Join the Loyal Opposition
We are Not the Enemy
Here are three phrases I hate as some of the most damnable and destructive lies in our cultural lexicon:
“All’s fair in love and war.”
“It’s better to ask forgiveness than permission.”
“War is the continuation of politics by other means.”
The first two are anonymous, of course, so I can’t name and shame the author. I’ll leave criticisms of them for another essay, except to say that I’ve never heard them employed except as excuses for bad behavior.
The third, however, comes from the writings of a man long hailed as one of the great military theorists of all time, the 19th century Prussian general Carl Philipp Gottfried von Clausewitz. I name him not to shame him; from what little I’ve read, his dialectics of war as the very human manifestation of a “trinity” — violent emotion, chance and rational calculation — seems one of the better analyses of the scourge of our race ever published.
What I despise about the phrase is its representation of our current state of affairs in the US. If War = Politics is true, then so is Politics = War.
Yet, if there is anything more opposite to war than the collaborative process by which multiple social and economic interests are reconciled using a complex mix of ration al debate, compromise and voting that is (or can be) representative democracy, then I am hard pressed to name it.
In war, enemies are obliterated. In politics, opponents are sanctioned. For if I consider my political opponent my enemy, politics has been abandoned and war declared.
And that is exactly the state we find ourselves in today; We are not engaging in an election. We are fighting a battle in a war and we will destroy — or already have destroyed — the essential foundation of what the United States can be. We will also destroy the lives of everyone we love, as well as untold millions of others we know nothing about. Or we already have.
President Ronald Reagan is reported to have chastised some over-eager staffer with the admonition, “We don’t have enemies, we have opponents.” President John Kennedy is quoted: “World peace, like community peace, does not require that each man love his neighbor — it requires only that they live together with mutual tolerance, submitting their disputes to a just and peaceful settlement.”
Opponents can submit their disputes to a just and peaceful settlement. Enemies cannot.
This year, 2020, will mark my twelfth presidential election. Candidates I voted for have won and lost. I have never loved any of them, but I never hated any of them. I’ve never seen them as much more than people who want an impossible job and who, if they do that job right, won’t attract much of my attention. The task of politics is not to generate discord, but to engender as much accord among citizens as possible.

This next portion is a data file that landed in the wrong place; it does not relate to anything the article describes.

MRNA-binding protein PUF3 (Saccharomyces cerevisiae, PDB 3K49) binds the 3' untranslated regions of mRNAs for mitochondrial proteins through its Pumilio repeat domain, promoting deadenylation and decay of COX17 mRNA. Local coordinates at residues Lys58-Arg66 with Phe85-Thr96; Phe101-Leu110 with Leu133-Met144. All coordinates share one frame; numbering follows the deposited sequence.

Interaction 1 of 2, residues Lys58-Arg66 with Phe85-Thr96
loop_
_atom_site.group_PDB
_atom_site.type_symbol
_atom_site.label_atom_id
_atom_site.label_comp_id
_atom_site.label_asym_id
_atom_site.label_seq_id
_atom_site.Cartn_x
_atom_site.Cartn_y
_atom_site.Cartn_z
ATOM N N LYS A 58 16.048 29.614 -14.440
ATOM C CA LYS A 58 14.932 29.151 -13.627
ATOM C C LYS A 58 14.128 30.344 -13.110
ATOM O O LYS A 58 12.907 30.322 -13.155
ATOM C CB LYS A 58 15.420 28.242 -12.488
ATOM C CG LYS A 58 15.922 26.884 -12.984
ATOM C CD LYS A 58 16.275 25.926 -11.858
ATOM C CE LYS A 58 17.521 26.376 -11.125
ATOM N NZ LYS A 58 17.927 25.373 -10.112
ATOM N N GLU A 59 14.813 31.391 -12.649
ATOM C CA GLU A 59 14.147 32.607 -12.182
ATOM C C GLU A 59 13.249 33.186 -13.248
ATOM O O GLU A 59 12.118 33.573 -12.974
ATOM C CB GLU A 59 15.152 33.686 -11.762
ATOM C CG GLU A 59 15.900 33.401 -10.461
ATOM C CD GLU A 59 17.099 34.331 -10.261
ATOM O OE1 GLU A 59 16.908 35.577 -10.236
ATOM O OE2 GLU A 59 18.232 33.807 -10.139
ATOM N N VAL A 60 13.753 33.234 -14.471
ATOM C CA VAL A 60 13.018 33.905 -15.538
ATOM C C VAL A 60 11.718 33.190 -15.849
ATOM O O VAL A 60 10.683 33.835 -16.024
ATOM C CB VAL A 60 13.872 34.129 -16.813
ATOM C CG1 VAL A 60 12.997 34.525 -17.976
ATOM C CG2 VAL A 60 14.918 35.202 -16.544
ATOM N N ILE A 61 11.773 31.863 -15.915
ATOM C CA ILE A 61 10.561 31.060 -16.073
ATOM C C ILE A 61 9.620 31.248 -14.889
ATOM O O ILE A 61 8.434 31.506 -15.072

But politics cannot work this magic if we approach it as we would a war. We can have war, or we can have politics. One is not the continuation of the other. They are polar opposites.
What makes politics possible — what makes democratic politics possible — is not voting, or speeches, or polling or punditry or bumper stickers or yard signs. Only one thing makes politics possible: The Loyal Opposition.
Those who lose elections, whose champions lose elections, whose party is out of power, and who accept the outcomes and work to make this day better and to try again tomorrow — these are the people who make democracy work. When I lose today to an honest opponent, accept the results of honest and fair elections, accept the decisions made by those elected, I am the most important person in the process.
That doesn’t mean I lie down for abuse. It doesn’t mean I don’t speak my mind and endeavor to change the minds of others. It doesn’t mean I give up and run off to the hills, removing myself from the ranks that sustain my community. And it doesn’t mean I swear eternal blood hatred against those who won, declaring them my enemy. It means I consider them neighbors, friends, family, citizens with whom I disagree.
I cannot engage in politics with an enemy. Only with an opponent. Politics is not war by other means. It is how we avoid war.
I am a member of the Loyal Opposition. Please join me.